In my last post, I highlighted our most recent publication in Scientific Reports, which discusses novel strategies to achieve room temperature phosphorescence of organic semiconductors by means of sample engineering and exciton management (see: ‘Room temperature triplet state spectroscopy of organic semiconductors‘). In today’s post, I’d like to give some very convincing evidence, how well these approaches work out in real time and space.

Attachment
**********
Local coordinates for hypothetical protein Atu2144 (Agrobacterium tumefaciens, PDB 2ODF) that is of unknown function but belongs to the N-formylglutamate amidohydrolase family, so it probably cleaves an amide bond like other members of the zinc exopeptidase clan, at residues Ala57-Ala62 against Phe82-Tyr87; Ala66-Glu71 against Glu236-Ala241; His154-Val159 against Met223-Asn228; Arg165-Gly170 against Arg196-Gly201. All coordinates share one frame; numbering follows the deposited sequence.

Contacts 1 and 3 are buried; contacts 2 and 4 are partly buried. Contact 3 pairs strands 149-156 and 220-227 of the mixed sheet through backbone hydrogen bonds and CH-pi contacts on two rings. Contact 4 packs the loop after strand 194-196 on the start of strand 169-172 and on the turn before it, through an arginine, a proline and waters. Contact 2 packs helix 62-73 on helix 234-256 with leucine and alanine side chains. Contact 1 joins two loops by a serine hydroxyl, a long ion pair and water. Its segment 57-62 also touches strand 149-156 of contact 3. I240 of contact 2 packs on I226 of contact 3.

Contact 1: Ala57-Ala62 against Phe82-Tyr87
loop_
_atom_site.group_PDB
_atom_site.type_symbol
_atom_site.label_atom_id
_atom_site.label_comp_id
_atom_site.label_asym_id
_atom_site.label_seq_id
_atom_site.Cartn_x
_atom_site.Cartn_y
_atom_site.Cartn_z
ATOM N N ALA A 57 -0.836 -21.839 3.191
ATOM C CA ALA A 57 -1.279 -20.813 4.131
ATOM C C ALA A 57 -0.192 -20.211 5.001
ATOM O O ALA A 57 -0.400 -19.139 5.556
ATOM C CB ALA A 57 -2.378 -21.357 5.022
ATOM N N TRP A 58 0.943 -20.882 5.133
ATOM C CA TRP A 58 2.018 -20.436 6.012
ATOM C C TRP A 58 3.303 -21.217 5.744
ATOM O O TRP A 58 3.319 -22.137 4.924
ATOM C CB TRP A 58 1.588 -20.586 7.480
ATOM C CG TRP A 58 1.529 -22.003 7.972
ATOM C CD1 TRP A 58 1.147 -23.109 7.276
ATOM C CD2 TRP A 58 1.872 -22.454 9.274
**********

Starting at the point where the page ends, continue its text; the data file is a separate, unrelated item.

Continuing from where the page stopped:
In the video below, you see a couple of glass slides that are covered with a thin film composed of the polymer PMMA [Poly(methyl 2-methylpropenoate)], into which 2 wt% of the well known organic material NPB [N,N′-di(naphtha-1-yl)-N,N′-diphenyl-benzidine] is embedded. The sample is optically excited with a 365 nm LED, giving rise to blue fluorescence of NPB. Whenever the LED is turned off, the sample shows a persistent emission of green/yellow color, which is the phosphorescence of NPB. Conditions: room temperature, nitrogen atmosphere.